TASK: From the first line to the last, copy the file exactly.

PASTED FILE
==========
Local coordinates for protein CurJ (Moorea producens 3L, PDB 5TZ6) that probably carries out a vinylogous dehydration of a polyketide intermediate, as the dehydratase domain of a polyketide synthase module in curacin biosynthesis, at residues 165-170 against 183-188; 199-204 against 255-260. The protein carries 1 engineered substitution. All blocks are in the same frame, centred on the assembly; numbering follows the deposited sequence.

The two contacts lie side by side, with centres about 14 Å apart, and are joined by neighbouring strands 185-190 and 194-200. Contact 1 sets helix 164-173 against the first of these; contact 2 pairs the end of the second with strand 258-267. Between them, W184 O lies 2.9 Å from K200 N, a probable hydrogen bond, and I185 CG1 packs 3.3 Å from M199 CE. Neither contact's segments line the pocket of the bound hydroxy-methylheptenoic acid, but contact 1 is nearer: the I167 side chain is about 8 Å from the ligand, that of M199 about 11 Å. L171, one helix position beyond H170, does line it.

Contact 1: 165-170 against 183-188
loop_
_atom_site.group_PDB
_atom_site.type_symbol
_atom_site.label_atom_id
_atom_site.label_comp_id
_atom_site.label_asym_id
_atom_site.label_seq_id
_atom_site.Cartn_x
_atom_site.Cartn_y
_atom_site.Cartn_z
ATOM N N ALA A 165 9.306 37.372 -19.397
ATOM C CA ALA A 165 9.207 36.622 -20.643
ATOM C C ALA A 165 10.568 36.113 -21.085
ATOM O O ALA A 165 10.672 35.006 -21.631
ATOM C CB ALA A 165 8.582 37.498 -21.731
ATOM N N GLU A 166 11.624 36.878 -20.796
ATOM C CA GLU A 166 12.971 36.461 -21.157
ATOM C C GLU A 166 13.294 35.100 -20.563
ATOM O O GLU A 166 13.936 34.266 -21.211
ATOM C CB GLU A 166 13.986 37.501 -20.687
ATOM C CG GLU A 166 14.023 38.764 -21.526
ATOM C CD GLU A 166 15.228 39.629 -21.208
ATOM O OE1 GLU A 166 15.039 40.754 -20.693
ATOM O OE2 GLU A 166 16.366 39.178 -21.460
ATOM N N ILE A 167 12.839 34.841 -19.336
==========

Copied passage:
Local coordinates for protein CurJ (Moorea producens 3L, PDB 5TZ6) that probably carries out a vinylogous dehydration of a polyketide intermediate, as the dehydratase domain of a polyketide synthase module in curacin biosynthesis, at residues 165-170 against 183-188; 199-204 against 255-260. The protein carries 1 engineered substitution. All blocks are in the same frame, centred on the assembly; numbering follows the deposited sequence.

The two contacts lie side by side, with centres about 14 Å apart, and are joined by neighbouring strands 185-190 and 194-200. Contact 1 sets helix 164-173 against the first of these; contact 2 pairs the end of the second with strand 258-267. Between them, W184 O lies 2.9 Å from K200 N, a probable hydrogen bond, and I185 CG1 packs 3.3 Å from M199 CE. Neither contact's segments line the pocket of the bound hydroxy-methylheptenoic acid, but contact 1 is nearer: the I167 side chain is about 8 Å from the ligand, that of M199 about 11 Å. L171, one helix position beyond H170, does line it.

Contact 1: 165-170 against 183-188
loop_
_atom_site.group_PDB
_atom_site.type_symbol
_atom_site.label_atom_id
_atom_site.label_comp_id
_atom_site.label_asym_id
_atom_site.label_seq_id
_atom_site.Cartn_x
_atom_site.Cartn_y
_atom_site.Cartn_z
ATOM N N ALA A 165 9.306 37.372 -19.397
ATOM C CA ALA A 165 9.207 36.622 -20.643
ATOM C C ALA A 165 10.568 36.113 -21.085
ATOM O O ALA A 165 10.672 35.006 -21.631
ATOM C CB ALA A 165 8.582 37.498 -21.731
ATOM N N GLU A 166 11.624 36.878 -20.796
ATOM C CA GLU A 166 12.971 36.461 -21.157
ATOM C C GLU A 166 13.294 35.100 -20.563
ATOM O O GLU A 166 13.936 34.266 -21.211
ATOM C CB GLU A 166 13.986 37.501 -20.687
ATOM C CG GLU A 166 14.023 38.764 -21.526
ATOM C CD GLU A 166 15.228 39.629 -21.208
ATOM O OE1 GLU A 166 15.039 40.754 -20.693
ATOM O OE2 GLU A 166 16.366 39.178 -21.460
ATOM N N ILE A 167 12.839 34.841 -19.336